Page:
Aboard the freighter Glencairn, the lives of the crew are lived out in fear, loneliness, suspicion and cameraderie. The men smuggle drink and women aboard, fight with each other, spy on ... See full summary »
The US Army is under pressure from the desperate relatives of white prisoners of the Comanches to secure their rescue. A cynical and corrupt marshal, Guthrie McCabe, is persuaded by an army... See full summary »
John Ford weaves three "Judge Priest" stories together to form a good- natured exploration of honour and small-town politics in the South around the turn of the century. Judge William ... See full summary »
In Revolutionary America, Gil Martin takes his new wife Lana back to his farm in upstate New York. The area is remote and a distance from the fort but they are happy living in their one room cabin. With the declaration independence, the settlers soon find themselves at war with the British and their Indian allies. Their farm is burned out and the Martins take work with Sarah McKlennar. The war continues however as the Martins try to make a new life. Written by
The battle so vividly described by Gil Martin (Henry Fonda) is the bloody Battle of Oriskany, which had one of the highest casualty rates of any battle in the war. It took place on August 6, 1777, and involved only North American troops--Tory, Patriot and Indian--and was part of what became the overall Battle of Saratoga, as the Tory and Indian troops were commanded by a subordinate of Gen. "Gentleman Johnny" Burgoyne. Gen. Nicholas Herkimer, who was wounded in the battle, did not receive adequate medical attention. His leg became infected and he died ten days later from blood loss after amputation on August 16. He was 49. Despite Gil's claim that the colonials gave them a "licking," the Tories and Indians suffered only 150 casualties while the Patriots sustained 450. See more »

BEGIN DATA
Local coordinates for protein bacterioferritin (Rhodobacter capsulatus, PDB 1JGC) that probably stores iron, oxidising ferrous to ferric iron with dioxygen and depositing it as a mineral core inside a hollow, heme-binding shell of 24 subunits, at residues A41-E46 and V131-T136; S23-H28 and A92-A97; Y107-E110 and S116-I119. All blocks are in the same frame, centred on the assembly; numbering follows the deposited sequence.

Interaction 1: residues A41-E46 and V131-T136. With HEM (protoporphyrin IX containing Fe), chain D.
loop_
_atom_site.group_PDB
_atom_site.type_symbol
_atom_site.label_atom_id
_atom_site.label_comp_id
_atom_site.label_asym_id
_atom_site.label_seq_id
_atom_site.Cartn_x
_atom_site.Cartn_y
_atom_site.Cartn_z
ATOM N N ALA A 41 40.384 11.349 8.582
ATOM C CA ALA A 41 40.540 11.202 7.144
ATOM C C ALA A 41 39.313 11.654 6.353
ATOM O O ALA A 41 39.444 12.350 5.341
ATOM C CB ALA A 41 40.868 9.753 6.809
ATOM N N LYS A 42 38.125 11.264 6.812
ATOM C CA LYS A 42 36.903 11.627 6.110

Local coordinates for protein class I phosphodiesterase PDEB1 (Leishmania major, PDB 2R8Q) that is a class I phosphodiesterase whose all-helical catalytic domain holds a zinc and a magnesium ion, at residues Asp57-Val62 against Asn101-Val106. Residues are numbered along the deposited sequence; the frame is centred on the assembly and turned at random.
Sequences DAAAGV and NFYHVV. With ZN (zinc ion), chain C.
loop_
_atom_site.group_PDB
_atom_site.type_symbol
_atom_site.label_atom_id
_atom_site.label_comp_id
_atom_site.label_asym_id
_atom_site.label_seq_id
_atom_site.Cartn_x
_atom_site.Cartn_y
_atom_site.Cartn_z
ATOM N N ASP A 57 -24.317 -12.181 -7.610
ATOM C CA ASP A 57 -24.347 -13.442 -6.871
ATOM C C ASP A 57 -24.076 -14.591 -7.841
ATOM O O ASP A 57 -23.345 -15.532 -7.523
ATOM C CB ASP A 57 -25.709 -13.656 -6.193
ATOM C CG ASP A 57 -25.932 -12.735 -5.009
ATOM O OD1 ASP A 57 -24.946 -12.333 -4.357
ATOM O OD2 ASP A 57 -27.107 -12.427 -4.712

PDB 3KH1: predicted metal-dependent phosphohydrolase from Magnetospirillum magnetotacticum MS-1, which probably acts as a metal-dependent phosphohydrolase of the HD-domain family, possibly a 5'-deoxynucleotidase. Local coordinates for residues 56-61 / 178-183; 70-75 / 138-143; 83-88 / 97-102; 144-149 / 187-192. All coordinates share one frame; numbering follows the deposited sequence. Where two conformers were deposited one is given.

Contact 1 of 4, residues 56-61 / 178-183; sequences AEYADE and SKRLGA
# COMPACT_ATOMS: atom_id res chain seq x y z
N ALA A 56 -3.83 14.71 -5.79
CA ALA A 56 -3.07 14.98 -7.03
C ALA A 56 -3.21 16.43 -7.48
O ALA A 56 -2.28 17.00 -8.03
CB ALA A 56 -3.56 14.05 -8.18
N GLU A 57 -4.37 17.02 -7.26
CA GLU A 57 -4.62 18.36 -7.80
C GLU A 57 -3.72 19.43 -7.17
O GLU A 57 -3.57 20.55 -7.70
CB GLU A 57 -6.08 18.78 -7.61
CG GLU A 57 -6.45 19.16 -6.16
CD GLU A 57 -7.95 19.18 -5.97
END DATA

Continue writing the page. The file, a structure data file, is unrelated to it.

When Mrs. McKlennar is dying, she tells Lana not to "tune out on me." In revolutionary America, what is there to tune out? See more »
This film has everything, drama, humor, and action. My favorite character is Mrs. McKlennar, played by the great Dame Edna May Oliver (also see her in A Tale of Two Cities). She's got the right combination of real independence, sauciness, and feeling. Henry Fonda and Claudette Colbert are also fine as Gil and Lana. The usual John Ford stock company (Ward Bond, Arthur Shields, etc.) are in evidence in the well cast supporting roles. I'm kind of surprised that no one has targeted this story for a remake, though it might be a case of watching out what you wish for - it could be ruined by political correctness. Anyway, sit back and enjoy.
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